Paying a little more on your consolidated loans so you can get out of debt more efficiently.
Even just looking at the names of the five programs you can use for student loan consolidation, you can see two of the programs sound very similar. There’s income-based repayment (IBR) programs that set your monthly payments at 15 percent of your taxable income as long as you can prove at least partial financial hardship. So if that’s what an IBR will do, what’s the difference with an ICR?
In fact, the two programs are very similar. The only difference is what percentage of your monthly income is used to set your payment amount. With income-based repayment it is 15 percent, while with an income-contingent programs it’s increased to 20 percent.
So what’s the benefit of an ICR versus an IBR?
Why it’s worth it to pay more
The whole point of student loan consolidation programs is to lower your monthly payments so you can afford to pay off your federal student loans comfortably. Still, if that’s the case, then why would you choose a program that makes you pay more and sets your payments at a higher percentage of your income?
The real benefit comes in how long it takes to and how much interest you’ll pay before you eliminate the debt in-full. If you’re paying 20 percent instead of 15 percent every month at the same interest rate, then you’ll be able to pay off the debt faster because you’re eliminating more of the debt each month.
Fact: Student loan interest is set according to government standards, so the interest is the same regardless of which program you choose).
So for every month you can shave off of the time it takes to pay off your debt means you pay one month less of added interest. You can basically save money on interest charges so it costs less overall to pay back your student loans.
How you qualify for income contingent repayment
Just like other hardship-based programs such as an IBR and Pay as You Earn program, you have to be able to prove at least partial financial hardship to qualify for income-contingent repayment.
Basically, your gross income will be compared to the Federal Poverty Line (FPL) for your state. As long as your income is no more than 150 percent of the FPL in your state, then you can use both income-contingent repayment OR income-based repayment.
You also have to have the right kinds of loans to qualify. As long as you have federal student loans, you should be able to consolidate with an ICR. These include:
- Subsidized and unsubsidized direct loans
- Subsidized and unsubsidized Stafford loans
- PLUS loans
- Loans already consolidated through a standard repayment program or graduated repayment program.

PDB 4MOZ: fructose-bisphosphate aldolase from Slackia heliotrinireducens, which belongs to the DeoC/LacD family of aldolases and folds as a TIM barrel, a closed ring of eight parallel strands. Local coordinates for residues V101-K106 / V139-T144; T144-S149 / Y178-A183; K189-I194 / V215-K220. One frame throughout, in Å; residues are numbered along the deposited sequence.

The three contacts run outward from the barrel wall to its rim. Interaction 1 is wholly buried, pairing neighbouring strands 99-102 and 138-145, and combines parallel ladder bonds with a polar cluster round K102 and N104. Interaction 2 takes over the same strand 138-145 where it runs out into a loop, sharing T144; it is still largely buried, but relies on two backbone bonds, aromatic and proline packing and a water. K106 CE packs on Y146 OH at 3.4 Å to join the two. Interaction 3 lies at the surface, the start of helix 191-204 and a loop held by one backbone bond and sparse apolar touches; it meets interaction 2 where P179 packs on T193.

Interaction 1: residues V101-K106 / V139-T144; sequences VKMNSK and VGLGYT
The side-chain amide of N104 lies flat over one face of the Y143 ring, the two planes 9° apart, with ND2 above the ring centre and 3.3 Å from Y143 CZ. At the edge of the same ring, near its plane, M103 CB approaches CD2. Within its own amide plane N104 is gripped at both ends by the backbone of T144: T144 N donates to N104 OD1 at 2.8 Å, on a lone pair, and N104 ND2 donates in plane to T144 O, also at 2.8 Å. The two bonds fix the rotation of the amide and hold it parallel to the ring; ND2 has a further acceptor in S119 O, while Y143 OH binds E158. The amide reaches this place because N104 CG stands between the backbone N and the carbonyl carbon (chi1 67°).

That last point surprises people. If you use a consolidation program designed for people who aren’t facing hardship and then you get into a period of distress, you can reconsolidate with this type of program to reduce your payments even more.
True or false: Parents who take out student loans to pay for their children’s education can use an ICR to consolidate those loans.
Tip: PLUS loans can be taken out by parents and unlike the Pay as You Earn program, parents can consolidate PLUS loans through either an ICR or IBR.
It’s also important to note that as with the other two hardship-based programs, enrollment in an income-contingent repayment program will make you eligible for student loan forgiveness after 10 years if you work in an applicable public service field.
Deciding between an IBR and ICR
So both programs are available to the same types of people, they both will carry the same interest rate, and they both can make you eligible for forgiveness after 10 years if you work in the right field. If that’s the case, when should you choose an ICR and when should you choose an IBR?
In truth, it’s really dependent on your debt, your current budget outlook and your career. Here’s why…
If you’re working in the private sector and you don’t have a lot of other obligations to cover because you’re just starting out, then it may be in your best interest to choose an ICR because you may pay off the debt faster so you can pay less in added interest. It might be worth it to see how fast you can pay off your debt at 20 percent versus 15 percent to see how much faster you can eliminate your debt.
That being said, if it would take more than 25 years to pay off your debt in either case, then you should choose the IBR. Consolidation programs have a maximum term of 25 years. So if you make 25 years of payments and still have outstanding debt, it will be forgiven without any penalty. If you’re paying 25 years in either case, why not pay less each month if you can qualify?
This also applies to public servants who can have their debts forgiven after 10 years. If an ICR will take longer than 10 years to pay off and you’re eligible for forgiveness, then choosing an IBR makes sense because you get lower monthly payments.
Confused? This kind of comparison and strategy can be tough to assess on your own. If you’re having trouble or you just want to make sure you’re running the numbers correctly, talk to a student loan consultant to get a free evaluation so you can get a professional opinion on the best option for your situation.
Article last modified on November 21, 2017. Published by Debt.com, LLC . Mobile users may also access the AMP Version: How Income-Contingent Repayment (ICR) Plans Work - AMP.